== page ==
Seventh Circuit Week in Review, Part II: Determining Drug Quantity for Sentencing

This post wraps up the review of new Seventh Circuit criminal opinions that I began yesterday.  In United States v. Fox (Nos. 07-3830 & 07-3831), defendants Fox and Sykes were convicted of various drug trafficking offenses.  Fox was in the habit of getting high with Sykes at Sykes’s house.  In order to support his habit, Sykes sold drugs to others, and, on an uncertain number of occasions, had Fox make drug deliveries to customers on his behalf.  Fox and Sykes were arrested after they participated in a drug sale to an undercover cop, and forty grams of crack cocaine were found by police in Sykes’s house.  The main issue on appeal was whether Fox should be held responsible for those forty grams at sentencing.

Under the Federal Sentencing Guidelines, the quantity of drugs possessed or distributed by a defendant normally dominates the sentencing calculus.  Moreover, a defendant is responsible not just for the drugs that he himself possessed or distributed, but also for the drugs foreseeably possessed or distributed by coconspirators in connection with “jointly undertaken criminal activity.”  This is a controversial — and, in my view, misguided — feature of the Guidelines that can result in very long sentences for small players in large drug trafficking operations.  (My Criminal Law students will recognize parallels between this feature of the Guidelines and the so-called “Pinkerton Rule,” which results in criminal liability for crimes foreseeably committed by one’s coconspirators in furtherance of the conspiracy.)

In Fox, the district court judge determined that Sykes’s possession of forty grams of crack was foreseeable to Fox, and accordingly sentenced Fox as if he had been found in possession of that sizeable quantity of the drug himself.  Fox’s sentence was essentially doubled as a result of this decision.

Continue ReadingSeventh Circuit Week in Review, Part II: Determining Drug Quantity for Sentencing

Seventh Circuit Week in Review, Part I: Use of Prior Convictions

The Seventh Circuit had two new criminal opinions in the past week, including a partial defendant win that broke a string of at least eleven consecutive victories by the government.  The two opinions focus on the admissibility of a defendant’s prior convictions at trial and the application of the crack cocaine sentencing guidelines, respectively.  Because I have a bit more than usual to say about the two cases, I will just cover the prior convictions case here, and leave the crack case (featuring a partial defendant victory) for another post tomorrow.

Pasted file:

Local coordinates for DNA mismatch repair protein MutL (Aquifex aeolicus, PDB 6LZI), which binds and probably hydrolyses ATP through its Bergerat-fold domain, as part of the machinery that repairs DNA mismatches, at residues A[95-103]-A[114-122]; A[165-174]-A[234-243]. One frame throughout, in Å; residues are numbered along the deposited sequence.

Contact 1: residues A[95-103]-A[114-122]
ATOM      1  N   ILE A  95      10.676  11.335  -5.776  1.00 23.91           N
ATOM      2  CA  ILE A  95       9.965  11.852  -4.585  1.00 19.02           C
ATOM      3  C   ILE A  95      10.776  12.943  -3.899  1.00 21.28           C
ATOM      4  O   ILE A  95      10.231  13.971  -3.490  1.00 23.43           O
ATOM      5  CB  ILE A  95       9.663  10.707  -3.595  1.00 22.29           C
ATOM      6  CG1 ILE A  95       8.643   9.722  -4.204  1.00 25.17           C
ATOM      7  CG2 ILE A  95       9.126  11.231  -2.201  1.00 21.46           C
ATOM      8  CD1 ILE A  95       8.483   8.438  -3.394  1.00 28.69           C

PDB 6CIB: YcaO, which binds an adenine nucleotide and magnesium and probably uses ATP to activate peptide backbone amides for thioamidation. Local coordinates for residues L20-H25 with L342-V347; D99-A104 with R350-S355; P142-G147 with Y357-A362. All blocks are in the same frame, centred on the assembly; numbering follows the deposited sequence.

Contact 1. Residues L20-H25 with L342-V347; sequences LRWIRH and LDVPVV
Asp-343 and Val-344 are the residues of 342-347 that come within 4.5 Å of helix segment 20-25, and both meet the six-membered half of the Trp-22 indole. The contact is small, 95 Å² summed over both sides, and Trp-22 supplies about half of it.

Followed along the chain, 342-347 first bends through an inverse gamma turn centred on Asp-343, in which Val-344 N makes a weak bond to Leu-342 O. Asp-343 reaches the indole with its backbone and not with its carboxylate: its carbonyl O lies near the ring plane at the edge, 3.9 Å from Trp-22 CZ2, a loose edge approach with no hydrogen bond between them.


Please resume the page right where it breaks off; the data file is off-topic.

In United States v. Perkins (No. 07-3383), a jury in the Southern District of Illinois convicted Perkins of various drug trafficking offenses.  During his trial, the prosecutor introduced into evidence Perkins’ three prior convictions for cocaine-related offenses, as well as testimony that Perkins had attempted to hide cocaine in his mouth when he was arrested in connection with one of the earlier convictions.  On appeal, Perkins argued that the evidence should have been excluded under Federal Rule of Evidence 404(b).  Although the Rules do indeed prohibit the use of prior convictions to establish a defendant’s propensity to commit new crimes, the Seventh Circuit (per Judge Bauer) rejected Perkins’ argument.  More specifically, the court held that Perkins’ prior convictions were admissible because they helped to establish “proof of motive, opportunity, intent, preparation, plan, knowledge, identity, or absence of mistake” — all acceptable purposes of prior convictions evidence under Rule 404(b).

For what it’s worth, my own view is that propensity evidence actually should be admissible as such.

Continue ReadingSeventh Circuit Week in Review, Part I: Use of Prior Convictions

Seventh Circuit Week in Review

The Seventh Circuit had two new opinions in criminal cases this week, with the government winning both.  (Since I started this Week in Review series three weeks ago, the government has gone 10-0 — an even better run than the Tennessee Titans have been enjoying.  Let’s hope the Packers don’t have the U.S. Department of Justice coming up on their schedule!) 

In United States v. Anderson (No. 07-3654), the court considered a bank robber’s request for appointment of an expert to evaluate his mental health.  The district court had denied the request, and the Seventh Circuit (per Judge Posner) affirmed.  Normally, we think of mental health evaluations in connection with the insanity defense or determinations of competency to stand trial, but Anderson wanted an expert to help him advance a sentencing argument, specifically, that he suffered from diminished mental capacity at the time of his bank robbery.  (And the fact that he did rob a bank provides prima facie evidence of diminished capacity: bank robbers are successfully apprehended at a much higher rate than most other criminals.  As I tell my students, if you want to steal money, there are a lot smarter ways to do it than to rob a bank!) 

Continue ReadingSeventh Circuit Week in Review